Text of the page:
Witnesses said Bushby had been drinking all day when he attacked Kentner in the early morning hours of January 29, 2017—and laughed after he hit her with the hitch. He told one of his friends he wanted to drive around “and yell at sex workers,” said Pierce at the sentencing. 

Addressing Bushby, Pierce said, “You treated the Kentner women like they were disposable, their lives and dignity were not worth your concern… You perpetuated the feeling of distrust and insecurity that Indigenous citizens in the community feel when they are in the streets.” 

Pierce said aggravating factors in the case included Bushby’s bias towards women sex workers, as he expressed his wish to drive around and yell at “hookers” and drove to an area known for sex work. She said his “I got one” comment was an expression of “pleasure.”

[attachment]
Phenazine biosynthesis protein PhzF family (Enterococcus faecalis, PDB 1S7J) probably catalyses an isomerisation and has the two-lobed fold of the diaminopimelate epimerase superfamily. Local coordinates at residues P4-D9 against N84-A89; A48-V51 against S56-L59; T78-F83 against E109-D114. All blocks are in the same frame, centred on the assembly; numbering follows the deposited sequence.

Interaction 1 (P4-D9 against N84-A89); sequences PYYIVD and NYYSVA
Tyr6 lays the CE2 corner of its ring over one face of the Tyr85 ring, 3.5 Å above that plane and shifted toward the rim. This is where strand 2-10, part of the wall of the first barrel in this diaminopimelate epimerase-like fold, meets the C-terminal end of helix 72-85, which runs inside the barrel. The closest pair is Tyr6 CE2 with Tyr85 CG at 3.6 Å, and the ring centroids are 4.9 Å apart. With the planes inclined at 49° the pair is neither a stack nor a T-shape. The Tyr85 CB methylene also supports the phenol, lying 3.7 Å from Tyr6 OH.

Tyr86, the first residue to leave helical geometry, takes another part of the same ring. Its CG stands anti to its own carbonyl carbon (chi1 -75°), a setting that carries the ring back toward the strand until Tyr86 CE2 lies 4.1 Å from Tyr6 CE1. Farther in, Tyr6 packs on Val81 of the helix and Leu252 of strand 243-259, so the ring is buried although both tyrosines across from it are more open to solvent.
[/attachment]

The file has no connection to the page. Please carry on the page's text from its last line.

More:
Pierce said Kentner was an unsuspecting victim who was attacked at night. She said Bushby “was callously indifferent in committing a drive-by assault.” 

Pierce said mitigating factors included Bushby’s expression of remorse, foregoing a jury trial, and the fact it was Bushby’s first offence. She said he has displayed maturity after being arrested. 

“The offence was an isolated offence, out of character, and is unlikely to occur,” Pierce said. 

Bushby’s lawyers argued Kentner’s underlying liver condition was likely the cause of her death. However, pathologist Dr. Toby Rose said she died due to an infection caused by blunt force trauma. The defence argued Bushby should not be held accountable for those in society “who engage in abusive conduct towards Indigenous citizens.”

“I am satisfied that the Crown has proven beyond a reasonable doubt that Mr. Bushby’s action, in striking Ms. Kentner with the trailer hitch, was a contributing cause of her death that is not trivial or insignificant and which accelerated her death,” said Pierce in her December verdict. 

The Crown sought a sentence of eight to 12 years in jail. 

Pierce described the impact on Kentner’s family, including “isolation, depression, anger and fear.”